For Hazel Downing, leaving India for a nursing career in the U.S. was her ticket out of poverty
Growing up in Mumbai, India — where she lived with her family in a one-room house without electricity or running water — Hazel Downing believed school was her best chance for a successful career.
“My parents placed high value on education,” says Downing, who holds a master’s in nursing and a doctorate in educational leadership from University of Phoenix. “They paid our tuition even when we did not have enough to eat.”
While her mother raised Downing and her three siblings, her father worked in the Middle East as a mechanical foreman for an oil company to support them and pay for private school.
“My father educated himself [through his employer’s on-the-job training] and was able to move up,” Downing explains. She noted that family members saw him once every two years, but his hard work enabled them to move into a modern apartment.
Like her father, Downing knew that achieving her career goals would mean going abroad. She obtained her nursing certification in India and soon was courted by companies recruiting nurses to emigrate to the United States during the 1990s nursing shortage. “I was one of the very few [Indian] nurses who applied — two out of 100 — that passed all the required exams to work in the U.S.,” she notes.
My parents placed high value on education. They paid our tuition even when we did not have enough to eat.
“In India, nursing was not a respectable profession in comparison to many others, but it is very respected in the United States,” Downing continues. “The U.S. is truly a land of opportunity, and the opportunities to grow are endless.” She eagerly headed for America, landing in Midtown Manhattan.
Early on, Downing’s U.S. nursing colleagues noticed she had talent and encouraged her to pursue additional education. She took their comments to heart, earning her master’s. She then worked as a critical care nurse in intensive care units in New York City and elsewhere. She also taught in hospitals and later as an adjunct instructor of nursing at a university in Hawaii, where she lives.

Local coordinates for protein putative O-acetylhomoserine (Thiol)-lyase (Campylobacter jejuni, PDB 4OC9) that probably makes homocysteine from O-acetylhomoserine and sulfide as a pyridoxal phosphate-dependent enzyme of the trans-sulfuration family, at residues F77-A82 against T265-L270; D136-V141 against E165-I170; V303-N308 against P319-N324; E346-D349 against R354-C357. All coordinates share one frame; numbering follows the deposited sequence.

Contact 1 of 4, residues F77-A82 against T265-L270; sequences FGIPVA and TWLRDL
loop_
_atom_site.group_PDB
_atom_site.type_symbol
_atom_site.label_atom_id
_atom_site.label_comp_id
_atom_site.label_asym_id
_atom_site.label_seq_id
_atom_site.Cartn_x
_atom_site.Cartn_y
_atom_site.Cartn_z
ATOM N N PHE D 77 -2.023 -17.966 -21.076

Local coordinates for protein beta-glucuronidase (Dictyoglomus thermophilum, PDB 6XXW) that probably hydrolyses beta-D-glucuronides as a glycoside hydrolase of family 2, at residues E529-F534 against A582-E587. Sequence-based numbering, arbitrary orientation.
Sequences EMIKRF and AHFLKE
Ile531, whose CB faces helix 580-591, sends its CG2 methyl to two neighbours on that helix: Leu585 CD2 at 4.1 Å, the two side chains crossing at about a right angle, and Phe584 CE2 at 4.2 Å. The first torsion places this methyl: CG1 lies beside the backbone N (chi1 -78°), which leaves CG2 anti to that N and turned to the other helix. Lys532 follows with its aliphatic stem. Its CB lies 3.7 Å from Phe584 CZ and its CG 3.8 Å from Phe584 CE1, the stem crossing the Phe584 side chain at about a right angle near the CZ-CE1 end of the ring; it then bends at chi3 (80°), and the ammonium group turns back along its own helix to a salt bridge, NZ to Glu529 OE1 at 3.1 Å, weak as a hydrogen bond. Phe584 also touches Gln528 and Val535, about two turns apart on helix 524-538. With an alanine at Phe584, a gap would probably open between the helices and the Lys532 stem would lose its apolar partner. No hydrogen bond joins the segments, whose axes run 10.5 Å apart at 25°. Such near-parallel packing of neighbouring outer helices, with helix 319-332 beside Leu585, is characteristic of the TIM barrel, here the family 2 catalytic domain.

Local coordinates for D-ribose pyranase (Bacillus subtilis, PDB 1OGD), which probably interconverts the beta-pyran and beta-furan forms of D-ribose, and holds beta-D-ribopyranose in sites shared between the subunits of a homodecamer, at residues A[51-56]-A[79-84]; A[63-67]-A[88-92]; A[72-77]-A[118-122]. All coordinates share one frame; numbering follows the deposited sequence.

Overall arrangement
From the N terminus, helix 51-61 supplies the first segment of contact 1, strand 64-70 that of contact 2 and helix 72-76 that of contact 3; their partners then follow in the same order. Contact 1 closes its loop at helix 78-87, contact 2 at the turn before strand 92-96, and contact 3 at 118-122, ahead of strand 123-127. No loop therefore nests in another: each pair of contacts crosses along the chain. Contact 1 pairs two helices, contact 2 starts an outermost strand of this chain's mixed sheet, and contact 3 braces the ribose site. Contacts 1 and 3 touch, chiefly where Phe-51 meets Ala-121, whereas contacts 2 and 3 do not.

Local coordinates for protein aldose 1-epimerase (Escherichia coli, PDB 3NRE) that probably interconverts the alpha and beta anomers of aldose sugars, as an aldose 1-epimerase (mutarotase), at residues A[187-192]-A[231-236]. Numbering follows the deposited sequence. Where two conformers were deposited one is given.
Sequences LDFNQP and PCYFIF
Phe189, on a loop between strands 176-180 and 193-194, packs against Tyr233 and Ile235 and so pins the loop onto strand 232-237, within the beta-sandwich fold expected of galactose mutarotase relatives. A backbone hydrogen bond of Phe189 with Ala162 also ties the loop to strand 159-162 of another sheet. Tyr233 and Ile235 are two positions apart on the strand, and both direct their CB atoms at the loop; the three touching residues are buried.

“The [master’s] degree allowed me to understand the overall leadership, legal and ethical roles of a nurse,” Downing says. But she wasn’t satisfied.
“I wanted to become a full-time nursing professor, and that required a doctorate,” Downing says. She thought she might have to give up her job as a bedside nurse if she had an inflexible academic schedule.
After considering several traditional universities, Downing chose to return to her alma mater, University of Phoenix, where she learned curriculum development and instruction techniques at the School of Advanced Studies.
“When I first started teaching nursing as an adjunct, I had very little understanding of how to translate my clinical nursing knowledge to the classroom,” she explains. Studying educational theory at the doctoral level helped her learn how to do that, she says, and now she is a full-time tenured nursing professor, sits on academic steering committees and develops content for nursing textbooks.
“[Getting my doctorate] has helped me gain confidence in my career and develop professional leadership,” she says. “[And] the University embraced my desire to learn.”